A constant current drive, for example, of 2K Hz, is connected to the (-) input of the comparator COM1 through an inverter B7 and a protective resistor R13. Resistors R11 and R12 have each one end connected to a point between the resistors R13 and the (-) input of comparator COM1. The resistor R11 has the other end connected to a power source V2 and the resistor R1 has the other end grounded. The two resistors are provided to form a reference value of the comparator COM1.

The operation is as follows. If the energization pattern signal generating circuit produces a high level signal, the transistor Tr1 is turned on through the buffer B1 and accordingly the transistor Tr2 is turned on to allow the current from the power source V1 to the circuit of the A- and A-phase windings. On the other hand, with respect to the transistor Tr3 and Tr4, if the energization pattern signal generating circuit produces a high level signal, the transistor Tr3 is turned on through the buffer B3 while the transistor Tr4 is turned off through the inverter B4, and the current flows through the A-phase winding.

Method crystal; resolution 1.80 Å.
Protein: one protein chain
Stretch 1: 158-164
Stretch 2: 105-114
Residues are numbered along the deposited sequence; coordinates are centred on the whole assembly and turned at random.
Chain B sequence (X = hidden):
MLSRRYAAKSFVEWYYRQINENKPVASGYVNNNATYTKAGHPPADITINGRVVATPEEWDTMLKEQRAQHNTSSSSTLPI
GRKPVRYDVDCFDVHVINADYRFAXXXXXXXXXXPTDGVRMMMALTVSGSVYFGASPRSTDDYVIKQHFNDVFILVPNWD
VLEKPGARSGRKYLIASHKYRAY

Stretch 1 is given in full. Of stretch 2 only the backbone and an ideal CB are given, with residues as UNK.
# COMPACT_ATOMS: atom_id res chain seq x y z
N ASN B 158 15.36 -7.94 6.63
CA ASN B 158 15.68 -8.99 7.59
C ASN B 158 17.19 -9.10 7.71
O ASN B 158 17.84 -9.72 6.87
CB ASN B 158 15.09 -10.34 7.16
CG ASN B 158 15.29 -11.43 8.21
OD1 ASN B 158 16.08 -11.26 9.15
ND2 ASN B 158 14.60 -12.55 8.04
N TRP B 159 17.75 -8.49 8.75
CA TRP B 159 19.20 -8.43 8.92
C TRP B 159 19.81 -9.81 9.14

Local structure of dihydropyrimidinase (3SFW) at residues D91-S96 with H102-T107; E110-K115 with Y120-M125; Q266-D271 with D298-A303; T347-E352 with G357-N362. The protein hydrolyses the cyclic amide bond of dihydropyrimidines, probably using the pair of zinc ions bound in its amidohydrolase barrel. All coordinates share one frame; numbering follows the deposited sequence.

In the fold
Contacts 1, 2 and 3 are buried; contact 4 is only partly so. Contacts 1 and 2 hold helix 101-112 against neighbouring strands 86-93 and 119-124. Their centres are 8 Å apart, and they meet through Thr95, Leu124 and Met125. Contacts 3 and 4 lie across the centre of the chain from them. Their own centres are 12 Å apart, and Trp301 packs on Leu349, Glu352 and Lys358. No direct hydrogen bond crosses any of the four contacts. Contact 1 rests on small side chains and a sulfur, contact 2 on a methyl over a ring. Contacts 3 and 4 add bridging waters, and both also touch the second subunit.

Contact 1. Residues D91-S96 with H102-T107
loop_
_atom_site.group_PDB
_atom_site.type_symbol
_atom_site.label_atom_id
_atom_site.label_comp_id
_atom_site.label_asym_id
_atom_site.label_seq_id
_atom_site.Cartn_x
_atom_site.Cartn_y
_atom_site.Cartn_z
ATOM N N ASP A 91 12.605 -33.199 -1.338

If the energization pattern signal generating circuit produces a low level signal, the transistor Tr3 is turned off while the transistor Tr4 is turned on through the inverter B4 and accordingly the current flow through the A-phase winding.